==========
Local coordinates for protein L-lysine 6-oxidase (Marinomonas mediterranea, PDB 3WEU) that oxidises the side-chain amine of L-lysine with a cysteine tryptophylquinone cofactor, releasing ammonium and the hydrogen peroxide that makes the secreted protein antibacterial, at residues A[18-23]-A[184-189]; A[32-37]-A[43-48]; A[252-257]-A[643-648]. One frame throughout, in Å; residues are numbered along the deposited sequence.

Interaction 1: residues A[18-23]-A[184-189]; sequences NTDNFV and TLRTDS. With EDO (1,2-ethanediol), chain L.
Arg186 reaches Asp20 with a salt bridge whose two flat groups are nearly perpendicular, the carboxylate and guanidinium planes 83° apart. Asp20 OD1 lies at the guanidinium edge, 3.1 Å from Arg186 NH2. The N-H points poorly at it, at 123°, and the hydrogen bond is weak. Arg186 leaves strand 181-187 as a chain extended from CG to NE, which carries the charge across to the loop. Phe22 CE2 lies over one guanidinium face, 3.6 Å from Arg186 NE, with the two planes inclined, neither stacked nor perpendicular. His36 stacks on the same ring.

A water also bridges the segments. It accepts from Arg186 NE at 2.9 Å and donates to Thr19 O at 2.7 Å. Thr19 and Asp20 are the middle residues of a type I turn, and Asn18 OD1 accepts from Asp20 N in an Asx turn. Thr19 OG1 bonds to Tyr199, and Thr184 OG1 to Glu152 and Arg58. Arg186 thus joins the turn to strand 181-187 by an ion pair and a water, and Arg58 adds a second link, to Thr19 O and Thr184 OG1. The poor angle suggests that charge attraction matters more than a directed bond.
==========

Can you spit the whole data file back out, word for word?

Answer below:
Local coordinates for protein L-lysine 6-oxidase (Marinomonas mediterranea, PDB 3WEU) that oxidises the side-chain amine of L-lysine with a cysteine tryptophylquinone cofactor, releasing ammonium and the hydrogen peroxide that makes the secreted protein antibacterial, at residues A[18-23]-A[184-189]; A[32-37]-A[43-48]; A[252-257]-A[643-648]. One frame throughout, in Å; residues are numbered along the deposited sequence.

Interaction 1: residues A[18-23]-A[184-189]; sequences NTDNFV and TLRTDS. With EDO (1,2-ethanediol), chain L.
Arg186 reaches Asp20 with a salt bridge whose two flat groups are nearly perpendicular, the carboxylate and guanidinium planes 83° apart. Asp20 OD1 lies at the guanidinium edge, 3.1 Å from Arg186 NH2. The N-H points poorly at it, at 123°, and the hydrogen bond is weak. Arg186 leaves strand 181-187 as a chain extended from CG to NE, which carries the charge across to the loop. Phe22 CE2 lies over one guanidinium face, 3.6 Å from Arg186 NE, with the two planes inclined, neither stacked nor perpendicular. His36 stacks on the same ring.

A water also bridges the segments. It accepts from Arg186 NE at 2.9 Å and donates to Thr19 O at 2.7 Å. Thr19 and Asp20 are the middle residues of a type I turn, and Asn18 OD1 accepts from Asp20 N in an Asx turn. Thr19 OG1 bonds to Tyr199, and Thr184 OG1 to Glu152 and Arg58. Arg186 thus joins the turn to strand 181-187 by an ion pair and a water, and Arg58 adds a second link, to Thr19 O and Thr184 OG1. The poor angle suggests that charge attraction matters more than a directed bond.